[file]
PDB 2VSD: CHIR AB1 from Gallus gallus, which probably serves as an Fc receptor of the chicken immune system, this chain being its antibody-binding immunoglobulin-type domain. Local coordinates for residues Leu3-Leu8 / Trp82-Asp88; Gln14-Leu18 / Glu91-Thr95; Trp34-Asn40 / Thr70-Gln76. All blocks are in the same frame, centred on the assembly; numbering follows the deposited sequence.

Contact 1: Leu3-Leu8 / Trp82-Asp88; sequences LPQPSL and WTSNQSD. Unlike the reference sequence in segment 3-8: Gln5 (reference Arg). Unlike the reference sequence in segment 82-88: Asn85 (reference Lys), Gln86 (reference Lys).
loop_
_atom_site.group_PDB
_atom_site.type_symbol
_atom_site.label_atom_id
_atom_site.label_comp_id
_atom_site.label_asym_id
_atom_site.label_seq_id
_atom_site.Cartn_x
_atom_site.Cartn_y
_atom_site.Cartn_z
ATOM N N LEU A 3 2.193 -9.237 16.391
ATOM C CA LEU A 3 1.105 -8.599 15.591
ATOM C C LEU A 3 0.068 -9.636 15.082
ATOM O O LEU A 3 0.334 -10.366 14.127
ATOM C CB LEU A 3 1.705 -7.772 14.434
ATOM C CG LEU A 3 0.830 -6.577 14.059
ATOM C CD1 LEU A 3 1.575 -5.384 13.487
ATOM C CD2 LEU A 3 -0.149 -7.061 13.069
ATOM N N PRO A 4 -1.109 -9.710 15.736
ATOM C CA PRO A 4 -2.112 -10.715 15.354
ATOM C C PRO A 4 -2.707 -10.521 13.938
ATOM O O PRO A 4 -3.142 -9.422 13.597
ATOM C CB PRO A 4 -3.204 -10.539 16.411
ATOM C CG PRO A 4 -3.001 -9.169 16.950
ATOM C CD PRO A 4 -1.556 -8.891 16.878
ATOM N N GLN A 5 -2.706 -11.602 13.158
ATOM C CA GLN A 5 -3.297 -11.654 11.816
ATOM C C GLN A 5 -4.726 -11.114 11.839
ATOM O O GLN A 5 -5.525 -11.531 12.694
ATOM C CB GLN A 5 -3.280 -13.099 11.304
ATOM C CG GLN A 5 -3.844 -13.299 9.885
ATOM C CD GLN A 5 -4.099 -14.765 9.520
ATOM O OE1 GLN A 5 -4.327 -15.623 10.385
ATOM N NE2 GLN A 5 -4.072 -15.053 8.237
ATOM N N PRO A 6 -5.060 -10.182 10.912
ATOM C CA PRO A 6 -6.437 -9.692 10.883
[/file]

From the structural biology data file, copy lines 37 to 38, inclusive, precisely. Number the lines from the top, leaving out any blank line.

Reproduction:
ATOM N N PRO A 6 -5.060 -10.182 10.912
ATOM C CA PRO A 6 -6.437 -9.692 10.883